India enjoys the fifth largest general insurance market size in Asia, in terms of premium earned, after, Japan, Korea, China and Taiwan. Although India has the second largest population in the world, it has one of the lowest insurance penetration rates for property and casualty insurance (P&C). The economic potential of the country continues to be among the highest across emerging markets and therefore, the current under-insurance in the market is expected to be a key business driver. Along with low penetration levels, significant scope for products and services innovation and increase in consumer awareness for risk management are other key drivers. The evolution from a tariff-based regime to a free price level playing field has resulted in companies designing their own products. This has taken the general insurance industry to a completely different paradigm in terms of products innovation and knowledge-based risk management. However, implementing systems that can cater to new lines of business such as weather insurance has become a challenge. Further, several operations in the public sector companies, as well as many private ones as well, are still carried out semi-manually, resulting in a high error rate, slow turn-around-time and limited ability to quickly introduce new and innovative products. With technology enabling a competitive edge, there are opportunities for insurers to further increase market share and build a framework that can cater to new and innovative product development. Competition is expected to increase with the entry of foreign players. “There is a definite threat of foreign players entering the market without Indian partners. The insurance sector is already in the process of opening up further to allow 49% investment by foreign companies, up from the current 26%”, says S. N. Roy, CIO, Cholamandalam MS.

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CUSTOMER SPOTLIGHT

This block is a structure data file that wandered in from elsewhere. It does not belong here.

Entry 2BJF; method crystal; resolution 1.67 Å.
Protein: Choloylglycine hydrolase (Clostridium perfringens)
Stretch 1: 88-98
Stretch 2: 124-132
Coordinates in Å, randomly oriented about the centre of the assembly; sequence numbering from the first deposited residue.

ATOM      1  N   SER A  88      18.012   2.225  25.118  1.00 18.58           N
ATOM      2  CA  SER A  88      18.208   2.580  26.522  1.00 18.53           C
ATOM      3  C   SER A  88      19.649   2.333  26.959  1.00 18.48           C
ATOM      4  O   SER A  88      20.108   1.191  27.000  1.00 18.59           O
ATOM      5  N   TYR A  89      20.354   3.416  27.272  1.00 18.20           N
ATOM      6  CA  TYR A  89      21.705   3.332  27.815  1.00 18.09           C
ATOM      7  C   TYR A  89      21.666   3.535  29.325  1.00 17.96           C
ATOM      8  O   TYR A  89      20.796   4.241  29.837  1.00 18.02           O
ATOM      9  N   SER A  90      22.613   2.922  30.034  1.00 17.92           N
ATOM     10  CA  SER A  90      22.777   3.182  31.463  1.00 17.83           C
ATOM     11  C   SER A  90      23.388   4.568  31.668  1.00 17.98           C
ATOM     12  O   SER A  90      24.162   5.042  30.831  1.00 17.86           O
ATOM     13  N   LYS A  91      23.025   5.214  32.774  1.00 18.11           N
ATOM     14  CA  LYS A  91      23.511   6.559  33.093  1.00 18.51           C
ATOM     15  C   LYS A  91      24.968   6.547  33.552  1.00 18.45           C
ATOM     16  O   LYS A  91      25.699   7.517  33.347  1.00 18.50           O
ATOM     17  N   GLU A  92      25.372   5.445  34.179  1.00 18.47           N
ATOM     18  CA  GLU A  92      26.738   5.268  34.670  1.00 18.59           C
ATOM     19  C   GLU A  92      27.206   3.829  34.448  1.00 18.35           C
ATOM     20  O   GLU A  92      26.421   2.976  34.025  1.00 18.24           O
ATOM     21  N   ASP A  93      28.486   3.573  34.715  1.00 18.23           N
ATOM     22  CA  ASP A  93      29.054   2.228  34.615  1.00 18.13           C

After the opening up of the insurance sector, private players have successfully garnered 25% of the market share. Further, deregulation has also resulted in an increased competitive landscape and is expected to increase. While competition has resulted in new products with additional features, it has also led to a lowering of prices in the form of discounts, commissions and add-on offers. Hence, profitability has been impacted and profit margins have declined across the industry. Therefore operational efficiency is now extremely important. To gain a competitive edge, Cholamandalam MS was looking for a world-class enterprise-wide solution that could help the company penetrate existing and new markets, increase market share and successfully scale up to address evolving requirements. More specifically, Cholamandalam MS was in need of state-of-the-art technology that could respond to more complex issues of general insurance, such as floaters, group insurance policies, foreign exchange fluctuations and reducing turn-around-time. Of the two competing products considered by Cholamandalam MS’ Project Team, led by S. S. Gopalarathnam, the current MD, one was incomplete and needed significant changes. The other product did not appear suitable as the user experience reported by one of its customers was adverse, with the customer unable to align and orient technology with the business. Hence AGILIS became the best fit for Cholamandalam MS’s requirements. “I would say that what we selected (AGILIS) was the best”, says Roy. “Cholamandalam MS selected Agile FT because they could see the passion within each associate for this product. Every question asked by Cholamandalam MS was answered by associates through the system,” says B Rangarajan, ED & Head - Product Management, Agile FT, a sentiment which is echoed by Roy as well. In addition to technology expertise, Agile FT possesses significant domain expertise as well. “When I spoke of complete dedication, I was talking about mastery over the intricacies as well. What we saw from the Agile FT team was complete knowledge of the industry. I found them to be extremely knowledgeable, holding their own against people who were decades ahead of them in terms of experience,” says Roy. AGILIS is an integrated on-line IT solution designed to implement all the functions of a general insurance company. It acts as a decision support system for underwriting, claims, reinsurance and accounting and, as a result, directly enhances the business processes of an insurance company. The solution is flexible in terms of defining new or revising existing insurance products and facilitates dynamically altering the process in time with the market conditions. AGILIS has the ability to cater to all classes of the general insurance business. The implementation of AGILIS has resulted in several business benefits to Cholamandalam MS. The first Portal approach in Indian retail general insurance was a high-speed Motor Insurance page. In February 2003 this started a chain of Process engineering which then led to many other service accelerators. The unique design of the travel insurance module helped Cholamandalam MS increase its market share to over 75% in the travel insurance segment. Cholamandalam MS became one of the first companies in India to issue a motor insurance policy within two minutes as compared to the competitors’ 4-5 minutes, resulting in additional business. “Cholamandalam MS is the first insurer in the country to issue a travel policy in two minutes.” says B Rangarajan. A substantial reduction in turn-around-time, to a few seconds,